By applying this rigid process, the initial data verification is done as part of the Transform process but the data set is not part of the accepted database.  Whilst in the holding area, a full set of verification and validation processes can be applied ensuring minimal GI.

In addition, as the process is so rigid, a full audit trail can be automatically generated, adding value to the data collection.  Any user of the overall database can see the data as it sits in the quarantine area and can provide input as to the QA/QC process prior to the data becoming a permanent part of the database.  When the authorised owner of the dataset is comfortable that the data is fully QA/QC’d, then it is released from the holding area and becomes part of the rigorous database. This workflow is fundamental to the Management of Change (MOC) and applies equally to the management of data.


And in the mining industry…

Is this process viable, or even applicable, to the day to day collection of mining data? Well, mining data certainly comes from a multitude of sources: geology, survey, environmental, drill and blast and so on. Units and coordinates grids certainly vary, and the data collected very often affects and needs to be shared with other departments.


Is it applicable?

Well, in the process sector the data is initially moving in a single direction, i.e. the workflow is generally data handover, from projects to operations. In the mining environment, the workflow is multi directional between all the various departments i.e. a data sharing workflow. The argument is easily made that it is more important in the mining sector for GI to be avoided, or at least, managed. Of course, in the process sector, once the project data has been handed over it becomes the responsibility of the owner/operator to maintain the data and the process becomes one of data sharing.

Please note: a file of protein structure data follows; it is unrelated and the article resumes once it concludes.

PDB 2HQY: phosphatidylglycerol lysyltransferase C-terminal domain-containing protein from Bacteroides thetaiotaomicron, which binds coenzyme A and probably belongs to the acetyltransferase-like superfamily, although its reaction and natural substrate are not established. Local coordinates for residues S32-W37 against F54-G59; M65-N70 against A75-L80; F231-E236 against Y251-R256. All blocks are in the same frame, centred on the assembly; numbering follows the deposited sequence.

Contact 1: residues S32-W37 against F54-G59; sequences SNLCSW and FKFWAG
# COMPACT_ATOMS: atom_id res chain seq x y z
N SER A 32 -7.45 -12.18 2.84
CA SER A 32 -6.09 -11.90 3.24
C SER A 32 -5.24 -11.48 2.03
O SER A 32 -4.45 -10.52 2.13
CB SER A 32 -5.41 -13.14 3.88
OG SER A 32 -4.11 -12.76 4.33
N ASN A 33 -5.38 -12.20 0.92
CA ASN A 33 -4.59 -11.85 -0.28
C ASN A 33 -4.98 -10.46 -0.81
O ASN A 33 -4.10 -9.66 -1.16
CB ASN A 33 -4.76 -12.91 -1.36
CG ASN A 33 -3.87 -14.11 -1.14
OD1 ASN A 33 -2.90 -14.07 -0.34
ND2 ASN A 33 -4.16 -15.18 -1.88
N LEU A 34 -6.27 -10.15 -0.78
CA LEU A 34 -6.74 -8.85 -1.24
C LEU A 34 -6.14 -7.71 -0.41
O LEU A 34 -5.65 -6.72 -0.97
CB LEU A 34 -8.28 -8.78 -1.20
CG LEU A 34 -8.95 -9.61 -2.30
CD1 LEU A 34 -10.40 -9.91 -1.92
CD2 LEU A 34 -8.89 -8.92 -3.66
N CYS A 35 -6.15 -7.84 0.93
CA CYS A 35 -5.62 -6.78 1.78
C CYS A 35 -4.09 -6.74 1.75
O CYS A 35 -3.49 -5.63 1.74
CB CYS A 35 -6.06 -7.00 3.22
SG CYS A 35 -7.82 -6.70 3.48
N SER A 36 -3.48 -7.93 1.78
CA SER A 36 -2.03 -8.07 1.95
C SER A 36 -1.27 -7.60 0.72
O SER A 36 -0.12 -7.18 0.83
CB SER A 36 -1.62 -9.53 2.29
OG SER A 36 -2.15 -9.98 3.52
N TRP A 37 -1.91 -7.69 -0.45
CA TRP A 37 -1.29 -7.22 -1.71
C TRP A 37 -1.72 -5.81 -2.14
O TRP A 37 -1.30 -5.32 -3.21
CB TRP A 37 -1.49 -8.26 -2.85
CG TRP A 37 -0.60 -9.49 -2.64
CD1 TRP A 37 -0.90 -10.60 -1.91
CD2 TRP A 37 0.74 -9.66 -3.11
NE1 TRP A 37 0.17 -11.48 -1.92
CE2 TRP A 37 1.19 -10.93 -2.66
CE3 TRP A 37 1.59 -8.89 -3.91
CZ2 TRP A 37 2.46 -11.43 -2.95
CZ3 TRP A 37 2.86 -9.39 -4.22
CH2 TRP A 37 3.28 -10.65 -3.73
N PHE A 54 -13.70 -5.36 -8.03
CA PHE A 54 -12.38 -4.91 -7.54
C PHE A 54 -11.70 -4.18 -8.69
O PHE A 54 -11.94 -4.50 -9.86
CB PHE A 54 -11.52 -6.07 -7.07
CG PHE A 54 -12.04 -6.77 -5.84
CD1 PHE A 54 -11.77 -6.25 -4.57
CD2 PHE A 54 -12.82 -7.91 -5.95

And is it viable?

The process sector has aggressively engaged with the BIM (Building Information Modelling)  approach which relies entirely on the integration/sharing of all digital content from all disciplines contributing to a project and this is where the absolute requirement, and the true value, of good QA/QC’d data is critical.

Do we have integrated data sets in the mining industry? Probably not, the ubiquitous departmental data silos prohibit it, and so the value and benefits of the ETL/quarantine process remain unattainable. Could the mining sector benefit from integrated, centralised data management and the associated ETL/quarantine data management approach?  Well, there is enough in that question to merit its own blog so look out for my next blog – The case for application agnostic centralised data, coming soon to the screen in front of you!

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Topics: SaaS News and Views, Mining

Peter Nathan

Written by Peter Nathan

Peter joined Datum360 in 2017 as a Mining Industry Consultant. He is developing Datum360's mining industry SaaS. He joined the company from a career previously spent providing consultancy services on mining data and graphics applications to mines around the globe. As a Civil Engineer working in the mining industry he has been exposed to an extremely broad range of data management requirements on a wide range of surface and underground mining operations in all disciplines.